Author Topic: What if This is Normal?  (Read 754 times)

Offline David in MN

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What if This is Normal?
« on: September 30, 2020, 12:10:23 PM »
Consider that this is the path of life going forward because technology demands it. Really. The plow ushered in the agricultural revolution. Fossil fuels gave us the industrial revolution. The internet yielded the information age. Now we'll enjoy the "Solitary Age" and we have the technology to bring this revolution about.

Let's face it, you are safest alone in your home. And if it's not an over-hyped disease it will be something else. And with our modern technology of Zoom, Skype, Facetime, Amazon, Grubhub, etc. we have eliminated the need to go outside. And that's really for your own safety. Why, if you go out to dinner you might get in an accident or get a DUI. Much safer to order in. And why bother taking the risk of traveling to the great museums of the world when you can have a virtual tour?

Don't worry about interpersonal relationships, either. There's a Facebook group for that. And if you get lonely there's plenty of internet porn (that has skyrocketed in use lately) because you'll be single for life. What were you going to do, meet a girl at a bar? Meet someone online and take her to dinner and a movie? A baseball game? A concert?

And the kids... Remember all those decades where kids "needed" school to be "socialized" and learn in a classroom lest they end up like maligned home school kids? Turns out "distance learning" (definitely NOT homeschooling) is good enough. We shattered a decades long iron clad paradigm almost instantly and the ones begging for it are the teachers. As if they don't know that on the internet I'm somewhat less constrained to my local public school than I am in person.

For years we've heard that automation will take over our jobs and when you get fast food there won't even be a person there. Wrong. There might be people involved but you won't see them or speak to them while you wait at home for delivery. The technology is there and we're all proving it. I realize I'm coming off like a Philip K Dick novel but... maybe the Solitary Age is upon us.

Offline Morning Sunshine

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Re: What if This is Normal?
« Reply #1 on: September 30, 2020, 12:23:28 PM »
but... maybe the Solitary Age is RETURNED us.

we used to be more solitary.  more sedentary (as in, never travel more than 20 miles from where you were born, not couch potatoes).  More content in our family and village groups.  More content to make do with what we had and not covet what we did not.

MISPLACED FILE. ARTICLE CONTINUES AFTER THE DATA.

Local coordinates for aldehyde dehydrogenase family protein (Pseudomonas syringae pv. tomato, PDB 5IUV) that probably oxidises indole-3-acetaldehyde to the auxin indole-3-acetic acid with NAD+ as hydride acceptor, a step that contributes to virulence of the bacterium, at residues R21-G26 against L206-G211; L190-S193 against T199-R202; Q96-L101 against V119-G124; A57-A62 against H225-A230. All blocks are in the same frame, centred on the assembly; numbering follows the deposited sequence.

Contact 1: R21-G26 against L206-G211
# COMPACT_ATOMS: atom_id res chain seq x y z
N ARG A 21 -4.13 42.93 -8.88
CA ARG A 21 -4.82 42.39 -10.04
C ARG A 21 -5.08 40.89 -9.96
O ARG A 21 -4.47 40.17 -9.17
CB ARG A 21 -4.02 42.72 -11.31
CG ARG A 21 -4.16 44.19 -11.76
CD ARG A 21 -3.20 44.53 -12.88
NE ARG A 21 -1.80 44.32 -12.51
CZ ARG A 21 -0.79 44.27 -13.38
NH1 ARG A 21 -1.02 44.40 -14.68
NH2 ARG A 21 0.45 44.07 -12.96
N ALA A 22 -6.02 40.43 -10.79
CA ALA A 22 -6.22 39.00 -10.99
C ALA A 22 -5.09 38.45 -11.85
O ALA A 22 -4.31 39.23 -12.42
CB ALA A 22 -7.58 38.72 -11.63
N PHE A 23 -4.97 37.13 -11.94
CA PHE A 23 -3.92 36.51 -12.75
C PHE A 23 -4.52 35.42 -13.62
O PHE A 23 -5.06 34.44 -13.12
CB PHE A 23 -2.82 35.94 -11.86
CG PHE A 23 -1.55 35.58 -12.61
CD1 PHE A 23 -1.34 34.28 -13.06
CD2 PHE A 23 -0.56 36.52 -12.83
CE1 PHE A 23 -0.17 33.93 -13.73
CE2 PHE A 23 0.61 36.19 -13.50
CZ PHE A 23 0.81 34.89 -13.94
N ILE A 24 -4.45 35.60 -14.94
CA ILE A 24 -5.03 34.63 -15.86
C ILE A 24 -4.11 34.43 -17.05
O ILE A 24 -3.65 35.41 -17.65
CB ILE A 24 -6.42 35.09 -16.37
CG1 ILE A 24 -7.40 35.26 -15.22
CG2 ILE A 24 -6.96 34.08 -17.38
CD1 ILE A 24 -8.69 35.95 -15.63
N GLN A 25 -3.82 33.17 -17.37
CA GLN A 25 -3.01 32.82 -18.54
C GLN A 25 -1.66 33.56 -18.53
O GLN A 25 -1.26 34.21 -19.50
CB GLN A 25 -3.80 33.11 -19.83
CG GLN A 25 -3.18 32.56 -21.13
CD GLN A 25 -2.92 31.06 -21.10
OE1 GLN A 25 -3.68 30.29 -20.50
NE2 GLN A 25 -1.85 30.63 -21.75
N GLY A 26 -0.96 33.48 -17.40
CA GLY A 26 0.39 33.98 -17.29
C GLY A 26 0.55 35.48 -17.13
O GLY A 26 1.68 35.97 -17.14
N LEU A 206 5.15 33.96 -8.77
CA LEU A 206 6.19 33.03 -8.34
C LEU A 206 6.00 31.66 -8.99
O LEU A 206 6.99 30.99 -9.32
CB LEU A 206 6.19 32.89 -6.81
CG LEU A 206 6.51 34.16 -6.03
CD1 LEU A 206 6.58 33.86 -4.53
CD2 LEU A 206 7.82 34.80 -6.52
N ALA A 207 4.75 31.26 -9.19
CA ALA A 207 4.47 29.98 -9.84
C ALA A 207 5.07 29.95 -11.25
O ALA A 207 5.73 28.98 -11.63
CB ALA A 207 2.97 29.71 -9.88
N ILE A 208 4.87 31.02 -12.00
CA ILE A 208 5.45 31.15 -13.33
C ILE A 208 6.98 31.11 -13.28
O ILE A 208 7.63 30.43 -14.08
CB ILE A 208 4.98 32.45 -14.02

Maybe we will see a return of local barbershop quartets that perform for fun on Friday night at the local park.  Maybe we will see a return of families moving closer to each other instead of scattering to the four corners.

Offline David in MN

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Re: What if This is Normal?
« Reply #2 on: October 03, 2020, 10:07:50 AM »
I suppose we've been through this before. When my great grandfather was a cowboy in the Dakota Territory he'd go days without seeing another human. One wonders how he managed a family and I came to be. We also have relics of our isolated past that we celebrate. Santa comes down the chimney because the door was snowed shut. Imagine being stuck in one room all winter with the family. Not so surprising we developed a tradition of cooking all day.

But this is different. There are no technological barriers. There is nothing realistic preventing me from booking an overnight to Paris, having my beloved almond croissant on the Arc de Triumph, taking the Thalys to Brussels, and dining on steamed mussels. I even know the train stations to do so. Thing is that I can't. Not for any good reason; it's just that we have decided our role model is Rapunzel and I should enjoy a long corporeal existence locked in a tower eating navy beans out of a can.

Life is all about risk and reward. I skew a little more to the risky side of things but that's my choice. I'm going to eat raw meat and fish. I like oysters on the half shell. I'll get in a drinking contest with some Czechs in Germany. I like mountain climbing and boxing.